11 April 20

    Hi Lynda

    I read your account of being in Japan and returning to Canada in the midst of the Covid closures, cancellations, and restrictions. I hope you are keeping well and enjoying this lovely Easter weekend… as much as possible under the circumstances!

    As I read your blog, it almost sounded like you were on a ‘reverse pilgrimage; that is, that you had been or had felt ‘at home’ in Japan and were now returning to an ‘unknown’ and ‘dangerous’ land.

    I was also intrigued by your account of your walk at Fushimi Inari and your reference to the tree. I quote from your blog:

    “with the mountain to myself I enjoyed a profound experience” “a lone tree, magnificent for its startling solitude in the evergreen forest still dark with the last days of winter” and “The lone tree is an early variety of the long-awaited sakura, delicate reminders of life’s transience and mono no aware.”

    So, what did this tree say to you? What made this experience ‘profound’? and memorable?

    I ask because such experiences were on my mind as I was writing my current book on the etymology of words related to religion and spirituality. A major theme of the book is that experience precedes words. Something happens to us and we respond. We name our experience and our responses. At times we have experiences that are ‘beyond words’ and so we search for poetic or metaphoric or imaginal or other creative ways in which to try and describe or represent such experiences. Much later come the more rational interpretations (e.g., the philosophies or theologies—Christian or Zen or otherwise). My book tries to explore the experiences which may have prompted the creation of such words.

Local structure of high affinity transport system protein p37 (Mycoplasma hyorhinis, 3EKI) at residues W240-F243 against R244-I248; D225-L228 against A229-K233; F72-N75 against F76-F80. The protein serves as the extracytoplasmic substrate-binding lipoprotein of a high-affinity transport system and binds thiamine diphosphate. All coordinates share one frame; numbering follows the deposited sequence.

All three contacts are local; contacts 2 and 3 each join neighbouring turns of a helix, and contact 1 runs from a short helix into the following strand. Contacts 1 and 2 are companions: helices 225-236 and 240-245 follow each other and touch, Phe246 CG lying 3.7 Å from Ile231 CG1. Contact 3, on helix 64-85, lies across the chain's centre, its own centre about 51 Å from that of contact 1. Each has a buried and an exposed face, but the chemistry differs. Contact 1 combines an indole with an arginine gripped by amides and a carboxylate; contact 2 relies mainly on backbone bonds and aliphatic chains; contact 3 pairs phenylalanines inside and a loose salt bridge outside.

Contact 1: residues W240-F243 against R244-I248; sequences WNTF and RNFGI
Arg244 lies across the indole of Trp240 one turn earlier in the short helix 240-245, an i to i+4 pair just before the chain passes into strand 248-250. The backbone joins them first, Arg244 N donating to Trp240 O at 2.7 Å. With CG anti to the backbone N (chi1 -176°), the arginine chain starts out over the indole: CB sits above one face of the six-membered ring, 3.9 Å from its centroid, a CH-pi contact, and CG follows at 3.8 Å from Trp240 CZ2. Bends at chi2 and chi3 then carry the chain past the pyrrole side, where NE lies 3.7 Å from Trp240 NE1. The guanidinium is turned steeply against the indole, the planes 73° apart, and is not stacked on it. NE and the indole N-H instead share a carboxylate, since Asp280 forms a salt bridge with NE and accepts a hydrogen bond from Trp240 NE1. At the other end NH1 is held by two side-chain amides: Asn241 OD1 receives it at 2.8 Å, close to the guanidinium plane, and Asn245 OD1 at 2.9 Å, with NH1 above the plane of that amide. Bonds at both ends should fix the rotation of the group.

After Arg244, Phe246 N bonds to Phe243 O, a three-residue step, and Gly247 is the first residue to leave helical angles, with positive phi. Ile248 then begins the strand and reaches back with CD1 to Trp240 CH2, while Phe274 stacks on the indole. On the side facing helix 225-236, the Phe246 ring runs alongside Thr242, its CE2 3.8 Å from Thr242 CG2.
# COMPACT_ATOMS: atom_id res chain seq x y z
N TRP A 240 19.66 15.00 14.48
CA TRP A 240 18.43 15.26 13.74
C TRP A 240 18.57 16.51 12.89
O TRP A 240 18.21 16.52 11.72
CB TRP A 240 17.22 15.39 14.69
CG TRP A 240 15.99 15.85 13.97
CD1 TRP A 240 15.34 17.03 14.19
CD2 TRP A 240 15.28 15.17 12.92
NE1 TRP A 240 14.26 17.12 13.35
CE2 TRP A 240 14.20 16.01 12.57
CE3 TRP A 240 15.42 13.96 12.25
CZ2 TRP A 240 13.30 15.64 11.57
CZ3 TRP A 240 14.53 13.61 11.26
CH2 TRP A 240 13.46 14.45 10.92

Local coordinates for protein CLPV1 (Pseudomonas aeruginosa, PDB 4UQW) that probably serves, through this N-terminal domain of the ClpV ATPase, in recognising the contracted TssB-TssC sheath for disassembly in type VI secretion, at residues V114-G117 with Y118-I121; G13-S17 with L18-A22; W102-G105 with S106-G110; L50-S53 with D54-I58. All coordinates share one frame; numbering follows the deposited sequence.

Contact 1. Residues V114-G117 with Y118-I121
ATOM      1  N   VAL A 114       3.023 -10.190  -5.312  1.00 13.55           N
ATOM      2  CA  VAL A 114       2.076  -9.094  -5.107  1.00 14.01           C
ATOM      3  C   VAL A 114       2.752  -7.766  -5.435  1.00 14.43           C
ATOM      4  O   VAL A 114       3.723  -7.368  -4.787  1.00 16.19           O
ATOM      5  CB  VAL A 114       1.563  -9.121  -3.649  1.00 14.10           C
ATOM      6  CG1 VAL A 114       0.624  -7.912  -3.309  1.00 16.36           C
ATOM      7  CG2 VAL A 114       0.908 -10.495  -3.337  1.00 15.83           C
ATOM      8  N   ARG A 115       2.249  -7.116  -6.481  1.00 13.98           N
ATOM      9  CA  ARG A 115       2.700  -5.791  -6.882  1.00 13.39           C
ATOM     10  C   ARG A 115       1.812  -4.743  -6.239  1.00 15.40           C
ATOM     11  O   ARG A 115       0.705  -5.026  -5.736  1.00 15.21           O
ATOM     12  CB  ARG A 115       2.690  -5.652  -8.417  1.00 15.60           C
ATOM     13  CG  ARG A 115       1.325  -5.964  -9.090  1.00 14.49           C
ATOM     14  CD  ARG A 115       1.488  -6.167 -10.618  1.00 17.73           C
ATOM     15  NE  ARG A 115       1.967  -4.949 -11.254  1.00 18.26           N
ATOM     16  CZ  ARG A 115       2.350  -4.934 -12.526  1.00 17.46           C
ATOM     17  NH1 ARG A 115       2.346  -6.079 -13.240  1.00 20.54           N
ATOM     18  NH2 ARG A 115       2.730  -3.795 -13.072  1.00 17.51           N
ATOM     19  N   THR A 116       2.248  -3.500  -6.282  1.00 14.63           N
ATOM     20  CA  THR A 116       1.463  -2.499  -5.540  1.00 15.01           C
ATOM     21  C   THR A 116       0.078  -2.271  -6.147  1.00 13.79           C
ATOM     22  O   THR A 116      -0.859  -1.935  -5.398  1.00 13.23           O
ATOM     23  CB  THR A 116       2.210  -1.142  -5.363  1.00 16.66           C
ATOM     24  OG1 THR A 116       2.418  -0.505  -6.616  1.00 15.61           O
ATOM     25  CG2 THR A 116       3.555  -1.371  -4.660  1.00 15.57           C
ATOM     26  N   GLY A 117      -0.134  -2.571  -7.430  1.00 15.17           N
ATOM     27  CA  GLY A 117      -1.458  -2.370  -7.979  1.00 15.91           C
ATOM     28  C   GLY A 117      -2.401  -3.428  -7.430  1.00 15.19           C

David

    • Lynda Philippsen says:

      Thank you for your thoughtful response, David. I hadn’t considered the idea of a “reverse pilgrimage” and the concept is very helpful from my present perspective under Federal Quarantine Order which will be followed by self-isolation. (Get thee to a nunnery, eh?) I will take some time to consider that concept as well as your questions, and respond to those via email. I look forward to getting a copy of your book. I’ve been intrigued by it since you first mentioned it many years ago.